Today's high-level Android vulnerability is called Certifi-gate. As you might have guessed, it gets its name from an underlying problem with the way the operating system handles digital certificates in the context of remote support tools (RSTs). The vulnerability can let an attacker gain full control over a victim's device.
Here's roughly how it goes. A bog-standard RST app will usually ask for a normal set of user permissions, but it also needs to install a plugin with elevated permissions so it can perform its tasks. While the RST is digitally signed by its vendor, the plugin needs to be signed by the device's OEM. Due to the coupling of these components, the app itself ends up gaining elevated permissions. Thus, an attacker can exploit a vulnerability in the RST to gain control over the device.
There are several problems with this approach. An OEM can carelessly sign a plugin without checking whether the underlying code is secure. If the application's vendor needs to update its plugin, it has to wait for the OEM to sign it again. Also, since Android doesn't have an app certificate revocation mechanism, a user with an older version of an app remains vulnerable until they install the latest version. Last but not least, the user has relatively little control over the plugin: it won't show an icon in the launcher since it's an exported service, and the Play Store won't indicate that a plugin required by an RST requires elevated permissions.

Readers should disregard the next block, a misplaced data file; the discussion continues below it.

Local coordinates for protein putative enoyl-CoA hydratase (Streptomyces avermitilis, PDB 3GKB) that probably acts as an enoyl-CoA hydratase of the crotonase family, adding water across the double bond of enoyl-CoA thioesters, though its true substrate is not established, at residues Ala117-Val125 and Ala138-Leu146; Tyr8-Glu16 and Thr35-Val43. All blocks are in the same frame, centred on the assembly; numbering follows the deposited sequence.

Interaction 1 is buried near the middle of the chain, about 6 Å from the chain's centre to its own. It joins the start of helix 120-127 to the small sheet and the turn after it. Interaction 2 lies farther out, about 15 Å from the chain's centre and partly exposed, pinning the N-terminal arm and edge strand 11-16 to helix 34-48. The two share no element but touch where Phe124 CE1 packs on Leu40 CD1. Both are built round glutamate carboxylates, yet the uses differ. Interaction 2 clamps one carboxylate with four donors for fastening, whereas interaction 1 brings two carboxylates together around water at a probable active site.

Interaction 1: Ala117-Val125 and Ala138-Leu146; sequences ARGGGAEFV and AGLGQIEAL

Check Point, the company that disclosed the vulnerability, has analyzed multiple remote support tools. It found that TeamViewer, RSupport, AnySupport, and CommuniTake are vulnerable. It has also built an app that will scan your device for the vulnerability.
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